Health and Fitness

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Fitness and health are import aspects of a person’s wellbeing. People experiencing motor impairment can, and do, exercise whether it’s by participating in organized activities such as sports, or in solitary movement such as calisthenics or yoga. Some require therapeutic measures while others enjoy the sensations of feeling fit or the pleasure of recreation. The key is finding a way to engage in sustained movement that provides form, support, stability, movement and balance to the body’s musculoskeletal system.

Maintaining physical health has its rewards

Most children with Cerebral Palsy live well into adulthood. With that happy development, however, is the notion that adults with Cerebral Palsy should maintain the highest level of health and fitness possible.

If a person cultivates a nutritionally-sound, rested, and active lifestyle, they are destined for a healthier path.

Because Cerebral Palsy is non-progressive, the impairment will not advance but could improve with treatment, therapy or surgical interventions. However, the stress and strain on a person’s body as it functions with impairment from day-to-day can lead to premature aging, osteoparosis and arthritis.

The aging process can be compounded by the effects of secondary conditions (i.e., pain levels due to inactivity) and unrelated health concerns (i.e., broken hip due to fall), not to mention the natural progression of the aging process.

Other health concerns that affect everyone’s health – smoking, drug use, unhealthy sleep patterns, inactivity levels, obesity, and such – should be kept at bay.

As is the case for all, a healthy dose of sleep, exercise, fitness and nutrition can thwart the advancement of disease and further disability.

Why is it important to keep an eye on a person’s overall health?

As a person ages, he or she develops health concerns that might be minor inconveniences. These are a healthy part of living a long life that everyone is prone to.

An adult with Cerebral Palsy, even if he or she has a mild to moderate case, may age prematurely due to the stress and strains placed on the body’s musculoskeletal system – the system that provides the body with much needed support, stability and movement is the vary system that is largely affected in individuals with motor impairment.

It is for these reasons that a person with Cerebral Palsy will need to prioritize their overall health starting when they are young. For most, early intervention and physical therapy is a staple during childhood. As a child grows, surgical interventions, adaptive equipment and drug therapy are also common.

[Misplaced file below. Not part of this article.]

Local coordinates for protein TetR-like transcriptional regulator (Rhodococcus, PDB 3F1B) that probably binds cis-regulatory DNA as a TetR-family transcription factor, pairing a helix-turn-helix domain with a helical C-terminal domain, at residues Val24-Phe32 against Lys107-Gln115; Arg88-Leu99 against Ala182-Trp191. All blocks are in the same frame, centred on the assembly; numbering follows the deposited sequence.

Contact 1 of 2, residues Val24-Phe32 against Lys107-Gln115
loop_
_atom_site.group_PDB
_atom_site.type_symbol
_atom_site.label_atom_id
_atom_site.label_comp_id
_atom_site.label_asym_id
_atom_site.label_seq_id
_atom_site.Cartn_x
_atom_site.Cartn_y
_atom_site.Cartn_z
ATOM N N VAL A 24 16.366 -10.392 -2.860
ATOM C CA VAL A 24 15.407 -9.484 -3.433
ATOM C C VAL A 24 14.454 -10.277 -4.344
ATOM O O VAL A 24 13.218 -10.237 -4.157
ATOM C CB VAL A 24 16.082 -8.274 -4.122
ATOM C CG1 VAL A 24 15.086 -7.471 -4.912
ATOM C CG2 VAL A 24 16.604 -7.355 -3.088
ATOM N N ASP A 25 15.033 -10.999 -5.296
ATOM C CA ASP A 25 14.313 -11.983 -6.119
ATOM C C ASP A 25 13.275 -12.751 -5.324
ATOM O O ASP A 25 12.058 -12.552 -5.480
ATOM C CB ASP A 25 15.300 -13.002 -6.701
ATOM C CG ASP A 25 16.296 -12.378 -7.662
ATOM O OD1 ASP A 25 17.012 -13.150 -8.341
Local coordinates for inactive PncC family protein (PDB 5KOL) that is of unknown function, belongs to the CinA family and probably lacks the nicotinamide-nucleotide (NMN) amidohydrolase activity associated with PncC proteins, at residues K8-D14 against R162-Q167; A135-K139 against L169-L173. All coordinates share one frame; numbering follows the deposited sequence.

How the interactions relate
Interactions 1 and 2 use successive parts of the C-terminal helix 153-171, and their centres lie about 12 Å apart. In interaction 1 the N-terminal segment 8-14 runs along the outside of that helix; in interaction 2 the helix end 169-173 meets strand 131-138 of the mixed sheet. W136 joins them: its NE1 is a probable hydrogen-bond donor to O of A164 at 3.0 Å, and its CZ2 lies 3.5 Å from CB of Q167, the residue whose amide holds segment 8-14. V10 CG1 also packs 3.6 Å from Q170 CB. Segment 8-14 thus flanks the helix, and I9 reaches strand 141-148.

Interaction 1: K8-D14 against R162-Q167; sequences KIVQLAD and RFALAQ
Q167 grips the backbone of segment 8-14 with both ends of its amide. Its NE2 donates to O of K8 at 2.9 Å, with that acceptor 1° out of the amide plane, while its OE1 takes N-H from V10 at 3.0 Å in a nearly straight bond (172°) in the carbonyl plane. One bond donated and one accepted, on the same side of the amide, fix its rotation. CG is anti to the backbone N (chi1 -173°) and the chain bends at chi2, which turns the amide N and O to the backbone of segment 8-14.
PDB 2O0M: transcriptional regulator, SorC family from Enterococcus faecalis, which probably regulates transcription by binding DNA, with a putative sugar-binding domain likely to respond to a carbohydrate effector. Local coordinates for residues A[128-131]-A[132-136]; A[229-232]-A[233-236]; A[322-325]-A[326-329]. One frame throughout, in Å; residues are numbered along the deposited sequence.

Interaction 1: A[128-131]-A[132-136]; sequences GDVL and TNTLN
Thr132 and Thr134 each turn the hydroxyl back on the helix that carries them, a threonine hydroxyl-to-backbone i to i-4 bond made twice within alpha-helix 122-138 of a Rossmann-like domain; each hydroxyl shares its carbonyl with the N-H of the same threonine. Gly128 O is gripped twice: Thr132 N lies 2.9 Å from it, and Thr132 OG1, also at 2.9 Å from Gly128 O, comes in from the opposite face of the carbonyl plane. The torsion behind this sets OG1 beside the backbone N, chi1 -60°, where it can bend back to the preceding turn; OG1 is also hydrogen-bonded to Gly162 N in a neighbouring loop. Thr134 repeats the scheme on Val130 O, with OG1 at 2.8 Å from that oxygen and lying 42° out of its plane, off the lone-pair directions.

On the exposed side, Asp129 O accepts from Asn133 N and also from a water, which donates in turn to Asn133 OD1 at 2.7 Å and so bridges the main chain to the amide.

But physical health often suffers when health insurance coverage stops, therapies are discontinued, government assistance is reduced, or education plans no longer warrant. Children transitioning into adulthood have not been conditioned to maintain physical health, much less worry about the impact of inactivity on the aging process later in life.

Granted, avoiding the pitfalls of an unhealthful lifestyle isn’t going to change the physical effects of a person’s Cerebral Palsy, but maintaining health and fitness will help to safeguard against premature aging. An active and healthy lifestyle that includes exercise and proper diet will be rewarded with increased mobility and dexterity later in life.

What role will the aging process play in a person’s health?

As people get older, they often develop conditions that are considered chronic as opposed to acute. An aging body is less able to respond to physical stress, which means that a variety of conditions are at play. This is true for all.

The consequences of premature aging with a condition such as Cerebral Palsy can be cause for concern. Take, for example, a person that walks with an irregular gait. Stress on the limbs may, over time, hasten the development of conditions like arthritis. When this occurs, it can impede a person’s ability to ambulate. Further stresses on a person’s system that are secondary – such as pain levels – my further accelerate physical declines. And, inactivity can lead to weight gain, diabetes and health disease, for example.

When secondary conditions are present, they can complicate a person’s life in the following ways:

  • Create pain, discomfort
  • Decrease independence, increase dependency
  • Prevent day-to-day functions
  • Increase emotional distress

When a person’s health becomes compromised after they have worked hard to improve their physical capabilities earlier in life, it’s often a source of great distress. However, it’s a normal part of aging for the most part, and with the right preventative health measures, functional dysfunction can be eliminated or mitigated. Proper diet, exercise, and healthy sleep patterns apply to all.

As a person approaches their overall health and well-being, it’s always helpful to know that there are fixes for many secondary conditions.

Just because a person has a disability or impairment does not mean he or she is unhealthy. For that reason, a person with Cerebral Palsy should seek health care that treats the whole body.

What are the most common, or likely, health concerns a person with Cerebral Palsy will face as he or she ages?

The body’s ability to rebound from injury and illness becomes strained over time. It’s a part of life that everyone that is lucky enough to age will experience at one time or another. The more a person has an eye on their health, however, the healthier he or she will be. It’s a personal choice with long-term ramifications.